$ ./npiet.exe -v -t ben/roll-big.gifinfo: verbose set to 1info: trace set to 1info: using file ben/roll-big.gifinfo: got gif image with 320 x 120 pixelinfo: codelsize guessed is 20 pixeltrace: step 0 (0,0/r,l nR -> 1,0/r,l dR):action: push, value 1trace: stack (1 values): 1trace: step 1 (1,0/r,l dR -> 2,0/r,l lR):action: push, value 2trace: stack (2 values): 2 1trace: step 2 (2,0/r,l lR -> 3,0/r,l nR):action: push, value 3trace: stack (3 values): 3 2 1trace: step 3 (3,0/r,l nR -> 4,0/r,l dR):action: push, value 4trace: stack (4 values): 4 3 2 1trace: step 4 (4,0/r,l dR -> 5,0/r,l lR):action: push, value 5trace: stack (5 values): 5 4 3 2 1trace: step 5 (5,0/r,l lR -> 6,0/r,l nR):action: push, value 3trace: stack (6 values): 3 5 4 3 2 1trace: step 6 (6,0/r,l nR -> 7,0/r,l dR):action: push, value 2trace: stack (7 values): 2 3 5 4 3 2 1trace: step 7 (7,0/r,l dR -> 8,0/r,l lB):action: rolltrace: stack (5 values): 3 5 4 2 1trace: step 8 (8,0/r,l lB -> 9,0/r,l nB):action: push, value 3trace: stack (6 values): 3 3 5 4 2 1trace: step 9 (9,0/r,l nB -> 10,0/r,l dB):action: push, value 2trace: stack (7 values): 2 3 3 5 4 2 1trace: step 10 (10,0/r,l dB -> 11,0/r,l lG):action: rolltrace: stack (5 values): 4 3 5 2 1trace: entering white block at 12,0 (like the perl interpreter would)...trace: step 11 (11,0/r,l lG -> 12,0/r,l WW):trace: special case: we at a white codel - continuingtrace: white cell(s) crossed - continuing with no command at 12,2...trace: step 12 (12,0/r,l WW -> 12,2/d,r lG):info: program end
** Since small Piet programs are TINY, instead of using 1×1 pixels as the unit block or codel, Piet interpreters should be able to use codels of larger sizes. Codels of larger sizes allow Piet programs to be easier to see and work with.
Create an interpreter for a new Language based on Piet: QuickPiet
To pair off of Nate’s Rock Paper Scissors challenge, here is one I am offering up to him: create an interpreter which will execute QuickPiet commands. What is QuickPiet? QuickPiet is a very basic language based off of the commands found in the esoteric Piet programming language.
Piet programmers are written as images which can be interpreted as actions based on a stack. Recently I signed up to give a talk at the April Fool’s Day meeting of the Lambda Lounge where several people will be giving short talks on esoteric and useless programming languages. Programming in Piet poses several challenges including working only with a single stack and building up your logic into pixels and colors. I should have a few posts on writing programs in Piet in the next week or so. Until then, I have been mainly struggling with how to accomplish real work with just a single stack and a very limited menu of commands to choose from. QuickPiet is an attempt to make that process easier.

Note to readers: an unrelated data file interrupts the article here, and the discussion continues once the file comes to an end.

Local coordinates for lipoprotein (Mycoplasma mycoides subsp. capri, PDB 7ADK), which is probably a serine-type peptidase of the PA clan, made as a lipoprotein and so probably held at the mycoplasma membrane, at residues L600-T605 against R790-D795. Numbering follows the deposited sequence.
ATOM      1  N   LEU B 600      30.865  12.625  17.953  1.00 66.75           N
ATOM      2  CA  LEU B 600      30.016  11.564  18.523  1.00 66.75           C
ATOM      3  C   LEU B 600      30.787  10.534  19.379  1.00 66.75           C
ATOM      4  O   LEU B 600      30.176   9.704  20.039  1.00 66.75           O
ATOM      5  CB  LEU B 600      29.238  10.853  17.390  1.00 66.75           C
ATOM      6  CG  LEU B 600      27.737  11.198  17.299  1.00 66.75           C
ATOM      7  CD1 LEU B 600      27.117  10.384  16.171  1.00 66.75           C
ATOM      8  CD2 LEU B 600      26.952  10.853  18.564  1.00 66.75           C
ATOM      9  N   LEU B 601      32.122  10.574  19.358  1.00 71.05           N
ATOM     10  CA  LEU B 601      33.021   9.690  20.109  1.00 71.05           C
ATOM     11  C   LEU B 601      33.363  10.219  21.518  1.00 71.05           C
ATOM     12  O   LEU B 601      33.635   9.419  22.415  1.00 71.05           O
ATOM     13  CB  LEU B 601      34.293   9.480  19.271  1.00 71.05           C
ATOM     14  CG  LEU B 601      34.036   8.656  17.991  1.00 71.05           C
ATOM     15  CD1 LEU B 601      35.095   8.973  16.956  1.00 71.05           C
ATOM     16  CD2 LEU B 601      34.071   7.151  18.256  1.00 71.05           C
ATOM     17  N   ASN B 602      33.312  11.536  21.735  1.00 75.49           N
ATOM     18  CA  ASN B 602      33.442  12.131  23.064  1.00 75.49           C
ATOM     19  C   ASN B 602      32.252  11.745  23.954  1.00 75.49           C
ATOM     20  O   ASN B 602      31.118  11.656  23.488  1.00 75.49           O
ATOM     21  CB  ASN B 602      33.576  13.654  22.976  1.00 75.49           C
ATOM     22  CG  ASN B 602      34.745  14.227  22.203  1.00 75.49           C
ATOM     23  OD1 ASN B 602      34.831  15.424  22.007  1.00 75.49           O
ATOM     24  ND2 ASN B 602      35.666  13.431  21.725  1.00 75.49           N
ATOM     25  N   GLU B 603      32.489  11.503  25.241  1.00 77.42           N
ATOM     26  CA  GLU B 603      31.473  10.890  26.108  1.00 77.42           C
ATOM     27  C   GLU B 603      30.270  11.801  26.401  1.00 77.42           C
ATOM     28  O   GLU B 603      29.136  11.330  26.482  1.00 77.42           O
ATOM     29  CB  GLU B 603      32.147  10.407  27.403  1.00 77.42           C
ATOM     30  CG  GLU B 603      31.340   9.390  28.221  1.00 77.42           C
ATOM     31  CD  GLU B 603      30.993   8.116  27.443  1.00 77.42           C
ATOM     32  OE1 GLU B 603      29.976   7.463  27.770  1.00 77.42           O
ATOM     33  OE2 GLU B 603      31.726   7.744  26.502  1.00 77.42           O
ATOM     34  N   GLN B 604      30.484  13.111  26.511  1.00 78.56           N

- Write an interpreter for the QuickPiet language I have posted in a new GitHub Gist; http://gist.github.com/332040.
[Edit: The language spec is now in the base QuickPiet repo on GitHub]
- The interpreter should allow the user to enter in QuickPiet commands from a file or GUI text box
- The interpreter should allow the user to enter text to be handled by STDIN and should display to the user any characters sent to STDOUT
- Extra points for GUIs and/or the ability to see how the stack changes through program execution and/or at the end
The “complete” spec can be found on the Gist page, but a very quick rundown is below:
- Program execution is top down, except for GOTO commands
- Each line can be blank (ignored), a label, a comment, or a command
- Only one command per line
- There are no explicit looping or other control structures
- The interpreter maintains a single “infinitely large” stack which different commands can act on
- Example commands include (IN, OUT, PUSH, POP, ADD, SUBTRACT, GOTO, etc)
- Commands are case-insensitive, labels are not
If you have any questions or are willing to venture a solution please leave a comment. I just had this idea this morning so I am very interested in any feedback you may have. I am planning on working on my own solution and hope to have something put together today or tomorrow.